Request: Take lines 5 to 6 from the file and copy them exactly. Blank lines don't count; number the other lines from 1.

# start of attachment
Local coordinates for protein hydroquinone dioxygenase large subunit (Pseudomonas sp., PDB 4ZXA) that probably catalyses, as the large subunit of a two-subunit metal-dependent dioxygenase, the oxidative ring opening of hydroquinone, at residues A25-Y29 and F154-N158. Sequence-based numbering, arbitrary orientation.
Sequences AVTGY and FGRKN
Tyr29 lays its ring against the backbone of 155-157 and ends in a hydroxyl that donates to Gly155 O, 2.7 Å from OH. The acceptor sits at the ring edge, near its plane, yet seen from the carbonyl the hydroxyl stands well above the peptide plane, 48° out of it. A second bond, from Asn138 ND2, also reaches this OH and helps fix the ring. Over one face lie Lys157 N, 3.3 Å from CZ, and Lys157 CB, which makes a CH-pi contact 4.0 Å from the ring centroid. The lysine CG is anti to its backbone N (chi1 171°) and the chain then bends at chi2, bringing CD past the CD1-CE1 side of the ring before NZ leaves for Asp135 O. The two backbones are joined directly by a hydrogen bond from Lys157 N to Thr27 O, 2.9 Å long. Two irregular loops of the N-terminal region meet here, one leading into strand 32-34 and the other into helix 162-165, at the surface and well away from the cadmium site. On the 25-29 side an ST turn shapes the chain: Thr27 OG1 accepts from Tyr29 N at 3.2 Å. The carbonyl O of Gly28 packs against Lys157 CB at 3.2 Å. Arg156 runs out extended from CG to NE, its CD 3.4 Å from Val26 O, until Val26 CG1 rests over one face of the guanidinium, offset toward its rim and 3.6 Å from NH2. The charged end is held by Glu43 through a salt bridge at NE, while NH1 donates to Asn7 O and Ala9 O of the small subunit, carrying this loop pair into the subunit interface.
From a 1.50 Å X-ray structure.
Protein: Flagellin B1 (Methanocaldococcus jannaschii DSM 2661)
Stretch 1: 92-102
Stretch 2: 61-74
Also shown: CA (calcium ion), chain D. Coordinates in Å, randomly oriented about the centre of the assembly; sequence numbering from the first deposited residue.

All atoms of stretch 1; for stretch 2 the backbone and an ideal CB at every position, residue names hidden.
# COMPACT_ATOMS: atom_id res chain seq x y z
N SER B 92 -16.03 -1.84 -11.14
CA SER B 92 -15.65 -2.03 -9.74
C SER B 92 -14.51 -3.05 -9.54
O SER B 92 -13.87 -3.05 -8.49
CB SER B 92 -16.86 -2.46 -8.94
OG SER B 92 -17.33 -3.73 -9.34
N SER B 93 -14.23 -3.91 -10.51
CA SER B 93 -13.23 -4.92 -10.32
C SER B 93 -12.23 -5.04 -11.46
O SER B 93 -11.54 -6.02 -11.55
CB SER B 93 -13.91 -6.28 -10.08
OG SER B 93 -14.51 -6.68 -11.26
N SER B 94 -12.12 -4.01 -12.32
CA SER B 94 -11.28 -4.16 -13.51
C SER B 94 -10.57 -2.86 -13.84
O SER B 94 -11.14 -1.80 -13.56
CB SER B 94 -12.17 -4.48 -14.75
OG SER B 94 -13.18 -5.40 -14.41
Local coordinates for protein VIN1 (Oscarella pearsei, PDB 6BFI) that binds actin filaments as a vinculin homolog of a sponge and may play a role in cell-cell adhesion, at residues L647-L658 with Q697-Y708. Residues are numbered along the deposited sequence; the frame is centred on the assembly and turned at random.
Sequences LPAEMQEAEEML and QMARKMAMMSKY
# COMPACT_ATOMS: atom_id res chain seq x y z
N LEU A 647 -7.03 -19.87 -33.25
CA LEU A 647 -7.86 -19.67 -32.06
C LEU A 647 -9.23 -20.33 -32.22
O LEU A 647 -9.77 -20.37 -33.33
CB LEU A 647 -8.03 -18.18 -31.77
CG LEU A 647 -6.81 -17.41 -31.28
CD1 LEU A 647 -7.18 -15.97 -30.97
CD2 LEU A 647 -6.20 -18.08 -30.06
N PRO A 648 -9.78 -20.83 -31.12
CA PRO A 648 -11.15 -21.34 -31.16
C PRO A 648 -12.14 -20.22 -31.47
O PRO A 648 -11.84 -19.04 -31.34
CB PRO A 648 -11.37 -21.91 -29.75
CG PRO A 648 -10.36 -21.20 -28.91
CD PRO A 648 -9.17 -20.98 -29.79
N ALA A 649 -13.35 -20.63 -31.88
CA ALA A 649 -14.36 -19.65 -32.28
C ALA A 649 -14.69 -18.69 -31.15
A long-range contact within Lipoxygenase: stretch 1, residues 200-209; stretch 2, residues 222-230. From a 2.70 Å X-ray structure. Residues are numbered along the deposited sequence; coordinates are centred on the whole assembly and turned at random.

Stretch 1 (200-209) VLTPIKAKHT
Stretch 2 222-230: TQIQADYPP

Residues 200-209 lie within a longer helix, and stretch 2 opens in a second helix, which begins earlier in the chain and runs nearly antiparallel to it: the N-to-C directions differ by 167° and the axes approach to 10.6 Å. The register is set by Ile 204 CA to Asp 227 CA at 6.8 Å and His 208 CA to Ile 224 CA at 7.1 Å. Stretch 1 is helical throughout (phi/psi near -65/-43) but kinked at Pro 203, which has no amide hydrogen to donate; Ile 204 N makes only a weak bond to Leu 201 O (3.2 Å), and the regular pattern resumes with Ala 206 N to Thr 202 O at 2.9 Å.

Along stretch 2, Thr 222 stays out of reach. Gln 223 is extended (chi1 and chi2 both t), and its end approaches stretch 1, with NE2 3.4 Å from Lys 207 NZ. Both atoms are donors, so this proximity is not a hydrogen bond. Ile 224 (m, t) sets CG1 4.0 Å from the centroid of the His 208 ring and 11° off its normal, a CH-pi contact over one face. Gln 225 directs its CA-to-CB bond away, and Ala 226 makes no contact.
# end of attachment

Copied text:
Protein: Flagellin B1 (Methanocaldococcus jannaschii DSM 2661)
Stretch 1: 92-102